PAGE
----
Yue Choy is a leafy vegetable that produces fleshy stalks 20-30 cm high with oval-shaped leaves. The branching stems are slender, crisp, smooth, and pale green, and attached to the stems are broad and flat, dark green leaves that have prominent veining spanning across the surface. There are also small, bright yellow flowers that first appear as green buds in loosely compacted clusters of 10-20 buds. The leaves, stems, and flowers of Yue Choy are all edible and have a crunchy, tender consistency. Yue Choy has a sweet, green taste similar to baby spinach, with subtle bitter and peppery notes.
Yue Choy is an excellent source of vitamins A and C, which are antioxidants that help repair damage within the skin and fight against free radicals. The greens are also a good source of calcium and contain some potassium and iron.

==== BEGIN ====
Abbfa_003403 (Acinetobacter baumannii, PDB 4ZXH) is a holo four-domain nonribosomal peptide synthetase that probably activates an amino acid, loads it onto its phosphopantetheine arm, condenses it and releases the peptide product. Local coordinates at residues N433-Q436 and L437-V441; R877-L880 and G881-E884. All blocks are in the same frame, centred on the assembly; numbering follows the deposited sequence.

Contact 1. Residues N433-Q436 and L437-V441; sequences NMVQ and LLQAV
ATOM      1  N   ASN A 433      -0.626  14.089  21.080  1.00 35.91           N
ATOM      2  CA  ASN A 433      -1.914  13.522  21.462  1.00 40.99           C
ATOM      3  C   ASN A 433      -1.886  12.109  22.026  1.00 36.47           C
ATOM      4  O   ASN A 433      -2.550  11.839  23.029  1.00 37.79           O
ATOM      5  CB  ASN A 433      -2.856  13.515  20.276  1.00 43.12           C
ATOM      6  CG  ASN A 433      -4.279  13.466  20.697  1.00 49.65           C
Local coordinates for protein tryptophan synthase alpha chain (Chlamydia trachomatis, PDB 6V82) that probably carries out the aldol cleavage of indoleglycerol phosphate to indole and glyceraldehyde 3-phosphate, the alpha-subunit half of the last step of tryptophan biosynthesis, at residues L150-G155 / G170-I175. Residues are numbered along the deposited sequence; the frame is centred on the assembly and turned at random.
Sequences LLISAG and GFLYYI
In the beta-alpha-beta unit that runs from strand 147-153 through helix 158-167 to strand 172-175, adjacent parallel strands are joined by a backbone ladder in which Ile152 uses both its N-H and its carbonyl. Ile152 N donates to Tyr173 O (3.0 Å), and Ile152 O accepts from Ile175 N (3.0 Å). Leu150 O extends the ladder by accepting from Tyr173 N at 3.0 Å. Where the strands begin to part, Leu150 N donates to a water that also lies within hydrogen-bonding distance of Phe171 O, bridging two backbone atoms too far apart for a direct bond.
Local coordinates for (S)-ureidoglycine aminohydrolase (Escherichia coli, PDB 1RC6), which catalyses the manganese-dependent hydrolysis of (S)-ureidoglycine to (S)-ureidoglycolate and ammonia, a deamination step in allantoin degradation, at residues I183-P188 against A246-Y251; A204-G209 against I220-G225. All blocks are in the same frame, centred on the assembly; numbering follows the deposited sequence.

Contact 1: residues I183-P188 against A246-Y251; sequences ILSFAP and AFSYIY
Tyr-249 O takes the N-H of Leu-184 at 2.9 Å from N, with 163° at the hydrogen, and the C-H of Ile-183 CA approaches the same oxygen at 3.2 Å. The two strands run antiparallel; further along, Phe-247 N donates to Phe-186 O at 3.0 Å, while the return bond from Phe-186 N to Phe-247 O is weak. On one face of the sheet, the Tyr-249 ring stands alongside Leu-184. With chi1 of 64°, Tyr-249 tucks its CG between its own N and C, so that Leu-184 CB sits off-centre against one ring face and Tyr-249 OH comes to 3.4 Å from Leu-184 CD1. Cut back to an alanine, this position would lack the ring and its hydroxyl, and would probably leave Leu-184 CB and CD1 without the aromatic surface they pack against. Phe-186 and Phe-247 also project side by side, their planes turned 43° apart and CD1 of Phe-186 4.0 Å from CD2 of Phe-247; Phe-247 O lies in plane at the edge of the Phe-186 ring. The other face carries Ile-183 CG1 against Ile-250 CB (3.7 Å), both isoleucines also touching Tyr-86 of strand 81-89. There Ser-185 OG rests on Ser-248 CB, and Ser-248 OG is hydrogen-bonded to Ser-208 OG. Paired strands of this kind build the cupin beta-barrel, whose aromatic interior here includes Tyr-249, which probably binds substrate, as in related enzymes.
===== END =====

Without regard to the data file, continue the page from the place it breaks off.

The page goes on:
Yue Choy is best suited for raw or lightly cooked applications such as saut?ing, blanching, steaming, or stir-frying. When fresh, the greens can be added raw into salads, and the young leaves and sprouts are mainly used. Though the greens can be used fresh, Yue Choy is predominately utilized in cooked dishes, especially in Asian cuisine, and can be mixed into soups, steamed or saut?ed and added into noodle dishes, or stir-fried with light sauces or chicken broth for a crisp and tender side dish. Yue Choy is also increasing in popularity in Asian fusion dishes and is roasted and blended into pesto, served with potatoes and American wagyu, or mixed into flavored rice dishes with gremolata, pickled onions, and other unique ingredients. Yue Choy pairs well with garlic, sesame, lemon, chicken stock, soy sauce, oyster sauce, white pepper, mushrooms, onions, squash, and meats such as poultry and pork. The stalks and leaves will keep 3-5 days when stored unwashed in the crisper drawer of the refrigerator.